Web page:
Sarcasm is a great way to interact with kids—NOT! When adults use sarcasm to say things they don’t mean and mean things that they don’t literally say, they lose an opportunity to communicate effectively and to build positive relationships with kids. While sarcasm amongst adults can make for playful banter, for young children, this caustic form of humor is rarely funny.


Theresa T.
Theresa T5 years ago

Interesting viewpoint-thanks for sharing!

Rose Becke5 years ago


Silas Garrett
Silas Garrett5 years ago

Sarcasm tends to be a rather ineffective way to deal with adults, as well, honestly.

Christopher S.
Christopher S.6 years ago

In my experience sarcasm is never benign no matter how much people assure you that it is, and its etymology is most telling:

Etymology: French sarcasme, from Late Latin sarcasmos, from Greek
sarkasmos, from sarkasmos, from sarkazein to tear flesh like dogs,
bite the lips in rage, speak bitterly, sneer, from sark-, sarx flesh;
akin to Avestan thwarǝs - to cut.

Berny P.
berny p6 years ago

Yet at the same time it's essential in our society to understand sarcasm.

Aimee Polekoff
Aimee Polekoff6 years ago

I'm an adult, and I don't like sarcasm either. Sometimes I use it, but I try not to and I never do it with malicious intent.

Marie W.
Marie W6 years ago

Sarcasm does not work on children or Conservatives.

Veronica C.
Veronica C6 years ago

Kids should be exposed to sarcasm because they can't be sheltered from it very long. Whether we like it or not, we live in a world where we have to be able to take it and dish it out. I have some neighbor kids who would have a field day with a kid who couldn't handle their sarcasm. Kids have to be toughened up to survive other kids!

Shelly Peterson
Shelly Peterson6 years ago

I have aand enjoy using sarcastic humor with my adult friends, that understand it and appreciate it for what it actually is..they are informed and understand, that I am coming from "many" different points that are actually all connected...probably over 80% of all adults, that I have met in my lifetime, not only "would not get it"..it would be.."abusive" of me to say, as I know and care about them ..respect as the indiviguals, that they are...I do not look "down my nose" at others, I recognise us for who we are as indiviguals...I am speaking as adults to adults...and when it comes to children..NO!..they are still trying to understand their parents, all people in their surroundings and asking..."WHY"!?!..I , don't understand?"..and so are the adults in their lives, without skills to understand and communicate..including, just being able to say the truth,"I don't know..but maybe together , WE can learn the truth"...instead, sarcasim is used in a toxic way to protect the adult's insecure ego......bullying is bulling, and sarcasim is used like a weapon, and is toxic in its use as such.....or....can add life, witt and laughter, to those of us that are responsable to use it as such..with other adults that are on the same level of understanding the truth and looking at all sides!(not that I haven't opened my mouth, before engaging my brain, with other adults, that "don't have enough information to appreciate it for what I ment..and believe me I back peddled so fast, as I saw the brai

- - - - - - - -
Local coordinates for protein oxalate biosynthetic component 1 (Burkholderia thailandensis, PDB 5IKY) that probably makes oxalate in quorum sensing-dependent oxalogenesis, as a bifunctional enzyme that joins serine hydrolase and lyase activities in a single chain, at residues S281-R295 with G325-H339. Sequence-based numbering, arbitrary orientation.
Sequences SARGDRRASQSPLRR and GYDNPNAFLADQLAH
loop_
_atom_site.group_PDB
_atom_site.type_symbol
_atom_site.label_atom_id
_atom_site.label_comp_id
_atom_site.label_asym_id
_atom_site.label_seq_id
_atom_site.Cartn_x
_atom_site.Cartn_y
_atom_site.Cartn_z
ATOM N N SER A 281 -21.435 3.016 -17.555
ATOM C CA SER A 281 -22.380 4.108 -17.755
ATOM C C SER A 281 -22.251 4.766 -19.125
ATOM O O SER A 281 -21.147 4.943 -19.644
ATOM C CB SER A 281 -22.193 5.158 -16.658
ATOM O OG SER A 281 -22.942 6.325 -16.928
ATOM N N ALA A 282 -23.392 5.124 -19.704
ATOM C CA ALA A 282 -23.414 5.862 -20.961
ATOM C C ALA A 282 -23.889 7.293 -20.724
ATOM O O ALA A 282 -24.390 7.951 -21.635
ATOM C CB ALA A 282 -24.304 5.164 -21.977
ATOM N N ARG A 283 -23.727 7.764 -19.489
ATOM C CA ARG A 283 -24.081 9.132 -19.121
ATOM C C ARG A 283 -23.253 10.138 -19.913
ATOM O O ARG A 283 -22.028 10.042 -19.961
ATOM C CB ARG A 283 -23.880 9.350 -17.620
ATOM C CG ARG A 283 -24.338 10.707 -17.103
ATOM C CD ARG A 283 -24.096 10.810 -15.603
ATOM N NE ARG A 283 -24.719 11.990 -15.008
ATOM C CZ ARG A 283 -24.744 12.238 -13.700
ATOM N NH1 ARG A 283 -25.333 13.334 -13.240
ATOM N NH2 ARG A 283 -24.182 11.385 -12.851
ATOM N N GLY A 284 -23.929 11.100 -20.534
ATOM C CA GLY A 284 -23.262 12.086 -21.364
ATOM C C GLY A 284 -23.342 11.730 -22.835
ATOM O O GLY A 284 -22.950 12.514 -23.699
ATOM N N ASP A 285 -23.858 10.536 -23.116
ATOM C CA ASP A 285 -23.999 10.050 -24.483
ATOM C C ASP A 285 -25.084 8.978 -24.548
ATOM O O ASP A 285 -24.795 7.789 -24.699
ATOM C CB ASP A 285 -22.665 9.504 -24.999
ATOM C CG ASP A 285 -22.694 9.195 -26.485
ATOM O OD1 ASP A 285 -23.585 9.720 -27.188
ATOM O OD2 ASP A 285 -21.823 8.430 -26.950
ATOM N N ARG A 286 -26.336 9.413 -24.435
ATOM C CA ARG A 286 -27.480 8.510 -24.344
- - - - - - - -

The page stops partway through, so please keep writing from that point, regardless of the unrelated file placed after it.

Beth Weatherbee
Beth Weatherbee6 years ago

Thank you for sharing! It's a hard habit to break though, sarcasm that is.